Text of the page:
Giant basking sharks have reappeared off the coast of southern California in numbers not seen in decades.
“The sight just takes your breath away – it’s magic,” said Lotti Keenan, who saw nearly a dozen basking sharks while on a whale-watching cruise in April. Three of them circled the boat. “We knew this was such a rare thing. And people on the boat were screaming with excitement – it was like you were at a soccer game.”
The sharks, the second largest fish in the world, were grazing along the coast, gliding slowly through the water, their cavernous mouths hanging wide open so they could catch krill and plankton.
A century ago, basking sharks along the west coast numbered in the hundreds or even in the thousands. The marine behemoths can grow more than 30ft long and weigh more than 10,000 pounds, said Heidi Dewar, a biologist with the National Oceanic and Atmospheric Administration based in La Jolla, California.
But by the 1960s, they were a rare sight. Many were fished for their liver oil, for human consumption and for use in animal feed. In the 1950s and 60s, Canada’s department of fisheries and oceans oversaw an eradication program because the sharks were interfering with salmon fishing operations. The method was unflinching: boats with large blades attached rammed into the creatures.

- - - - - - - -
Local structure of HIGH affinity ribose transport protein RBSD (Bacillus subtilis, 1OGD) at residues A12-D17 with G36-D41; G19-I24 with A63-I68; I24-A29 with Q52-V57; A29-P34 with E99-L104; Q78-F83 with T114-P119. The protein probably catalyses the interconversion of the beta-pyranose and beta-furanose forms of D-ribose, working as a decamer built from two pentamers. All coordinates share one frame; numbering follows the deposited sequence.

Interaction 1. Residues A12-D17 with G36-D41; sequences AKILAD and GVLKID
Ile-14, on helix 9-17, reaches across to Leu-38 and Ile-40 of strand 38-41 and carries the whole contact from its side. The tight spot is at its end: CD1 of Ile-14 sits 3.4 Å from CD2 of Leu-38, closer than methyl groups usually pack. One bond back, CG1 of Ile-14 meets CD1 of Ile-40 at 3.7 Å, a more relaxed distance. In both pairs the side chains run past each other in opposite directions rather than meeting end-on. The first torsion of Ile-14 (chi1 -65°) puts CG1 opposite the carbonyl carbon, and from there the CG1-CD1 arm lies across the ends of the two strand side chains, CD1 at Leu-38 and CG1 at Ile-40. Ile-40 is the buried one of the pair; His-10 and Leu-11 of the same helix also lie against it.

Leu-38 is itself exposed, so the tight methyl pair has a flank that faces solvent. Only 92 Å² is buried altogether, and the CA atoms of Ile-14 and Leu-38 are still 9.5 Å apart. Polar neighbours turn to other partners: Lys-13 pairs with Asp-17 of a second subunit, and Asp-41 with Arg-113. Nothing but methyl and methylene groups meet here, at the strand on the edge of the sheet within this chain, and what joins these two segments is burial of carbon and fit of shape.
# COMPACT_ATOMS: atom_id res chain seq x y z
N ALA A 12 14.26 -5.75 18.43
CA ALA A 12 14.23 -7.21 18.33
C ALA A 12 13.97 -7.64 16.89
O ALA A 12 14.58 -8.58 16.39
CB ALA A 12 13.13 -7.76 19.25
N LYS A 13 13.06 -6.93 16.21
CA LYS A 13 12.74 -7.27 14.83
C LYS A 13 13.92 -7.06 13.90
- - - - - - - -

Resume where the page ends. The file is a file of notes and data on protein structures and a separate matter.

“It’s too early to say whether the increased numbers we’re seeing this year are reflective of a population in recovery,” said Dewar. “But it’s certainly hopeful.”
Seeing as so few of them have been spotted in past decades, “we researchers don’t really know much about them at all – we don’t know how their populations are doing, we don’t know much about their biology,” she said.
Since 2010, Dewar and her colleagues at Noaa have tagged a handful of sharks with satellite trackers in order to follow their movements through the ocean. Over the past few years, Noaa, which has listed the sharks as a “species of concern”, has also asked for the public’s help in spotting them. Basking sharks are now protected in Canada, and internationally, the IUCN Red List assessment has categorized them as vulnerable.
“Thirty years ago when I was a grad student in southern California, I’d see them all the time between of between Los Angeles and Catalina Island,” said Chris Lowe, the director of the shark lab at California State University, Long Beach. “And I literally have not seen one since.”
Though he is “cautiously optimistic” about their resurgence this year, Lowe said they still face many threats, including ocean warming due to climate change and plastic. “There’s so much plastic in the ocean – and since these sharks are filter feeders, they’re undoubtedly ingesting a lot of it.”
Lowe said he is hoping to see some this week for the first time in decades. “I always describe them as buses with fins,” he says. “They’re just so impressive.”